It’s easy to forget when writing that actually properly finishing what you’re doing is vital! Reader satisfaction is often measured by the feelings they get as they come to the conclusion. As writers it’s easy to feel such relief as the last line is finished, the last full-stop in place, but it’s actually vital that the last line, sentence, paragraph should be as carefully considered and constructed as the whole of the rest of what’s written.
… or not!
When you come to the end of your story it is not the end for you as a writer. You have to reread it, and trying to put yourself in the position of a reader who is looking at it for the first time is very difficult!
You can do this by:
- Reading it out loud (to someone else if you’re brave enough – in a secluded place if it embarrasses you!) Make sure you do actually read it aloud, don’t mumble or whisper – after a few sentences you’ll get into it and forget to be self-conscious. It is a brilliant way to spot mistakes.
- Having someone else read it out loud to you
- Having someone read it to themselves and make honest (but helpful and constructive) comments. Even if you disagree with them, it will make you think and argue for whatever it is they are criticising but you think is perfect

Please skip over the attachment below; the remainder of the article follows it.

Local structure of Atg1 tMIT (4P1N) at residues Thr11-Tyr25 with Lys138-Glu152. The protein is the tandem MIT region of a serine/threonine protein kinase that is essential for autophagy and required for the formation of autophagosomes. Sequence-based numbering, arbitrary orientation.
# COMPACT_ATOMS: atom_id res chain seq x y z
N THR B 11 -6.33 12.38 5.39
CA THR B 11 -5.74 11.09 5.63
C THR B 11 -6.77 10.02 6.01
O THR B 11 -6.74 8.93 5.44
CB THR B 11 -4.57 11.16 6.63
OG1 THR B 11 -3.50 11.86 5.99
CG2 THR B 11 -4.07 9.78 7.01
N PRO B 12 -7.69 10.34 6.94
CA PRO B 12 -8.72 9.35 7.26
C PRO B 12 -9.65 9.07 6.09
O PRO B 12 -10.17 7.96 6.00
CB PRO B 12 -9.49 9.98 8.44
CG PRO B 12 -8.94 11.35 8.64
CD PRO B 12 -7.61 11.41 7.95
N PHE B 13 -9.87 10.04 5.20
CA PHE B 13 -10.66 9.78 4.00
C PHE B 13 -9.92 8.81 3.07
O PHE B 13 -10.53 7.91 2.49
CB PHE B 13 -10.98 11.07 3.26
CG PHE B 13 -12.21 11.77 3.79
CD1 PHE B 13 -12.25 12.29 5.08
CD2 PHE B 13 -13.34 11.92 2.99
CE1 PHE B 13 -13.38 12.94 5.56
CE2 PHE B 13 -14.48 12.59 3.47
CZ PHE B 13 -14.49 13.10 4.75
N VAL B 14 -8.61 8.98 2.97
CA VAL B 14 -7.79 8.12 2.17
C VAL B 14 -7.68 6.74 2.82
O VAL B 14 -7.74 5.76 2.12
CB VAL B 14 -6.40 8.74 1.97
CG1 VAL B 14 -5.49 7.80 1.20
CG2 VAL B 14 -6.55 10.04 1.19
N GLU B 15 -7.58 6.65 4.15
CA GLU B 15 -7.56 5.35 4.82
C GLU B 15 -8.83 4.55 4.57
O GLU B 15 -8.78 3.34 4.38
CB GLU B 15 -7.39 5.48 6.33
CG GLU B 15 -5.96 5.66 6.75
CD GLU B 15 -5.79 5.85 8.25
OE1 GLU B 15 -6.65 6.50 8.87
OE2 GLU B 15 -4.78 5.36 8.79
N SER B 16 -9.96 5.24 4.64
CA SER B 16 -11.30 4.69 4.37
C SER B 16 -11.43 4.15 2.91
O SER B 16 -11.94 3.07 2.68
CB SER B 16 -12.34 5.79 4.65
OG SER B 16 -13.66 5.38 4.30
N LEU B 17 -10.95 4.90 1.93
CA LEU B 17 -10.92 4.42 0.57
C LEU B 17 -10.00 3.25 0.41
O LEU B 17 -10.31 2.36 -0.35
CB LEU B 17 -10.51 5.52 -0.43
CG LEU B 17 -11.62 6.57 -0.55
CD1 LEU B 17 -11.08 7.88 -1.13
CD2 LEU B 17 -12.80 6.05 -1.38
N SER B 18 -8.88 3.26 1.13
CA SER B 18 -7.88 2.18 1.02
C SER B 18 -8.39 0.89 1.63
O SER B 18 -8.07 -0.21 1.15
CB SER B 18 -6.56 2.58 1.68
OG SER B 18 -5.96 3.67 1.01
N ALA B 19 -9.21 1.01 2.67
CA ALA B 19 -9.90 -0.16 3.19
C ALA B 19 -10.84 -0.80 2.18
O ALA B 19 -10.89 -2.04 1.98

- Writing it or copying it onto a wpc and printing it out so you’re not reading it off the screen – seeing it in a different medium helps be objective
- Leaving it for a week and coming back to it
- Reading it, rereading it, re-rereading it, over and over
- If it’s a long story in chapters, read the last chapter, then the penultimate then the antepenultimate and so on – reading backwards helps spot inconsistencies and inaccuracies in the narrative
This will help you actually see the things that are wrong with your story and this is where the hard work begins! You want your story to be the best you can make it, rewrite, rework, cross out, delete, substitute, improve!
You will get a terrific sense of satisfaction if you produce the best story you can, that you are pleased with, that you reread and think to yourself ‘Hey, that’s quite good! Hey – I’m quite good!’
©Lois Elsden 2016